Isolated or Non-isolated?

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By Tony Hsieh/ Technical Service Section Manager

With the rising awareness of energy saving and the significantly dropping cost of LED fixtures, LED fixtures have become more and more prevalent. The core component of LED fixtures is the LED driver, which undertakes the safety and life cycle of LED lamps. According to the latest update of LED drivers safety regulations, dimming port and SELV output have to keep basic isolation, it is aimed to prevent users from connecting the dimmer to a non-SELV circuit, which can greatly reduce the risk of electric shock for users and installers. Judging from the trend of regulation updates, safety issues are gaining more and more attention. This article analyzes isolated and non-isolated LED drivers from both safety and life cycle aspects. 
1. Safety:
As shown in the figure below, the primary and secondary sides of the isolated LED driver are isolated by a transformer and an optocoupler, and the insulation distance meets the requirements of safety regulations. When an abnormal situation occurs on the primary side, the high voltage will not flow to the secondary side directly, which will not cause any harm to users. It is a safe mechanism whether for users or lamp manufacturers.  

Q: Is it safe to use a non-isolated LED driver?
A: The non-isolated LED driver itself is certainly not safe, but this does not affect safety compliance since the insulation distance and safety assessments are left for lighting fixture manufactures. As a result, some well-known luminaire manufacturers simply use the non-isolated LED driver and evaluate the safety base on the whole lighting system, the same ideas as a light bulb. With the aforementioned idea, luminaire manufacturers must particularly strengthen the insulation of the luminaire when selecting a non-isolated power supply, or the installer and user are facing the risks of electric shock due to electrical leakage. However, non-isolated LED drivers with safety regulations do not guarantee absolute safety. It is crucial to take users' condition of service and LED drivers compatibility into consideration when designing lamps to reduce the risk of electric shock.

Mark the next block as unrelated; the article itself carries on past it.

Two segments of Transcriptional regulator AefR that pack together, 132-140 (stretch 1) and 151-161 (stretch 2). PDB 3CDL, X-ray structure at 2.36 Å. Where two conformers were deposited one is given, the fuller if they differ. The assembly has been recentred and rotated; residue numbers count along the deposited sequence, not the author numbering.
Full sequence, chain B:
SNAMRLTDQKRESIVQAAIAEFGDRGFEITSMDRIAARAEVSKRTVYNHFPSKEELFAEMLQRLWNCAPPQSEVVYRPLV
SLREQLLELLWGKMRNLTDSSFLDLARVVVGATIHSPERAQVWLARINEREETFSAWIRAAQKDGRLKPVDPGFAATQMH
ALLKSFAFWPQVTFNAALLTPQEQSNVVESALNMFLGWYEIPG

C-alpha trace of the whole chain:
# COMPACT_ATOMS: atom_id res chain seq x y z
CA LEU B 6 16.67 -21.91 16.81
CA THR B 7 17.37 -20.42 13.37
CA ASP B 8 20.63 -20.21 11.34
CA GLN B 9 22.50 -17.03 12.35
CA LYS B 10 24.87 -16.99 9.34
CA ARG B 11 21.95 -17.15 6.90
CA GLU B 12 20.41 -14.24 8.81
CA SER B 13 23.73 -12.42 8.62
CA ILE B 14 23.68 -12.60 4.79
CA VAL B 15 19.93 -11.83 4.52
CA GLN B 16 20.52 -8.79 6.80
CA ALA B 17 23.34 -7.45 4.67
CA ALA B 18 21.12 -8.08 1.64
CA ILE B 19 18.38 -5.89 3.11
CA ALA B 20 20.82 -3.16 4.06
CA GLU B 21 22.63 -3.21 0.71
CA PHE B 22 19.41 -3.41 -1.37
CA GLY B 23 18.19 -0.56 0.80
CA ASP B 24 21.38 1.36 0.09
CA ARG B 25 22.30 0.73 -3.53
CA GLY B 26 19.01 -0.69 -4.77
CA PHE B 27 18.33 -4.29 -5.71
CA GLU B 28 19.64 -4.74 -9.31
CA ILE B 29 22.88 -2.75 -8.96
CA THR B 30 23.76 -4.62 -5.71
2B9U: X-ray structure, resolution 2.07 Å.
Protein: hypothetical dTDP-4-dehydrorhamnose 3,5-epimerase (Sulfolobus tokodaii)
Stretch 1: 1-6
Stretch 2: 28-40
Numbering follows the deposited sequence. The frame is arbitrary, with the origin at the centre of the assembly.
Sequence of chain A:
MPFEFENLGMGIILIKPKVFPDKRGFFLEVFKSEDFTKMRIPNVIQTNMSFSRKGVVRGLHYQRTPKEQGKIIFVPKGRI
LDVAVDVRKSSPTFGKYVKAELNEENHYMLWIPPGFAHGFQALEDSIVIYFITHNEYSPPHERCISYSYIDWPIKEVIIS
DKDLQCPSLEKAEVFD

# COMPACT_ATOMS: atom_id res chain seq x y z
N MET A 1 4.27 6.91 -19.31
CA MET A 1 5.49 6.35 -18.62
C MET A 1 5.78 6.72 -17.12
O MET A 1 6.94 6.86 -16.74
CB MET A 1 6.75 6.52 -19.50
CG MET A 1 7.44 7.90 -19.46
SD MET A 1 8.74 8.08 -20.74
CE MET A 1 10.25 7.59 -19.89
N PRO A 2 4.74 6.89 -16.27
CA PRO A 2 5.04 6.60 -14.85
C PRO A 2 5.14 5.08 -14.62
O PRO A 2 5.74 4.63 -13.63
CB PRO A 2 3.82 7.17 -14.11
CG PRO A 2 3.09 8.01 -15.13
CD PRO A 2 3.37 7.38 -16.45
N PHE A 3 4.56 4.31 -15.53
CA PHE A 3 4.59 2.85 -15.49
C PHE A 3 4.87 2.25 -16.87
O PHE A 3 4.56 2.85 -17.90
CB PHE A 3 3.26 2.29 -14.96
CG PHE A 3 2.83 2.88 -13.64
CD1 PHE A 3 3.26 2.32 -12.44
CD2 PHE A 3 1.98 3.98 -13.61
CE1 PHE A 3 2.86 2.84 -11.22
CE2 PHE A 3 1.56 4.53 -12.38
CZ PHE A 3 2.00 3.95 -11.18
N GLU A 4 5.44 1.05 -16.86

2. Lifecycle:

To be honest, it is difficult to analyze the difference in the life cycle between isolated and non-isolated LED drivers accurately. The life cycle is proportional to the BOM cost, and both topologies can achieve high life cycle performance. However, most non-isolated products are used in a more competitive industry and its average life is lower than isolated products due to its short lifecycle design and weak surge tolerance. Non-isolated LED driver does not have transformer isolation like an isolated LED driver, which prevent the surge voltage from flowing to the secondary side and causing damages to LED. If the surge issue of the non-isolated LED driver is not properly handled, the LED will face the surge directly, leading lower life cycle compared to the isolated LED driver.

Finally, let’s discuss the most frequently asked questions at the LED Exhibition! 
Q: Will MEAN WELL consider manufacturing non-isolated LED drivers?
A: Even though the non-isolated LED drivers possess the advantages of low cost and high efficiency and are widely applied in low power and highly price-competitive markets, MEAN WELL will not easily cut in the non-isolated LED drivers manufacturing before the safety and lifecycle issues can be thoroughly solved. As the pioneer of the standard power supply industry, MEAN WELL would rather choose to optimize the costs and sacrifice profits to provide customers with high-cost performance and Isolated LED drivers, such as the latest new products XLG / XBG / SLD series. In conclusion, MEAN WELL will continue to invest more resources on innovative products and industries instead of engaging in the price war.